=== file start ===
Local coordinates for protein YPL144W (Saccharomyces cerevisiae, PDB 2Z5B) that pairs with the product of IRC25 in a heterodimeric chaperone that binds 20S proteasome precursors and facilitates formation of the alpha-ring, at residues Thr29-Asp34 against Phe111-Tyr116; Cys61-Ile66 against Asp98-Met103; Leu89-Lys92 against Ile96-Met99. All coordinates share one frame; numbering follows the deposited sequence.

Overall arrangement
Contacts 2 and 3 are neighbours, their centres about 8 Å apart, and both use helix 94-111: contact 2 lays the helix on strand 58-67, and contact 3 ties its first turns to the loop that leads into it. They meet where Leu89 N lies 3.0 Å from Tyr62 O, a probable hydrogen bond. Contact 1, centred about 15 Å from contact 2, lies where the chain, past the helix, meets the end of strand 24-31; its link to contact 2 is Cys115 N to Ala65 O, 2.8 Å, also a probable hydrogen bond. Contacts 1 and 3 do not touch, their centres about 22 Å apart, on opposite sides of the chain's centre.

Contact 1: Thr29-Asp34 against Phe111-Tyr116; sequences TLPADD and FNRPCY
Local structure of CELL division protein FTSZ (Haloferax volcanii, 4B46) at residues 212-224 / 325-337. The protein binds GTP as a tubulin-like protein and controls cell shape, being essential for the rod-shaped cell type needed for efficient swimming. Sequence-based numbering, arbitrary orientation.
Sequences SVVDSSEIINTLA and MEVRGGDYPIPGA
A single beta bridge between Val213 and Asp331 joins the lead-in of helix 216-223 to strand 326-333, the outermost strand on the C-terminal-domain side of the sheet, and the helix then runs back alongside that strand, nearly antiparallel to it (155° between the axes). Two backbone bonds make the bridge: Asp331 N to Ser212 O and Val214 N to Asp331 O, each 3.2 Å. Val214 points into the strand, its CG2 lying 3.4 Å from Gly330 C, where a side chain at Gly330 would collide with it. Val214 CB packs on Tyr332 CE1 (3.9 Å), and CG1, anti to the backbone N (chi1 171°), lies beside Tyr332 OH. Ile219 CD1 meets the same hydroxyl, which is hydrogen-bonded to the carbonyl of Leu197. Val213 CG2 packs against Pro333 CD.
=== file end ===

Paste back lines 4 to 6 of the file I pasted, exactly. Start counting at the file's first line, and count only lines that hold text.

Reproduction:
Contact 1: Thr29-Asp34 against Phe111-Tyr116; sequences TLPADD and FNRPCY
Local structure of CELL division protein FTSZ (Haloferax volcanii, 4B46) at residues 212-224 / 325-337. The protein binds GTP as a tubulin-like protein and controls cell shape, being essential for the rod-shaped cell type needed for efficient swimming. Sequence-based numbering, arbitrary orientation.
Sequences SVVDSSEIINTLA and MEVRGGDYPIPGA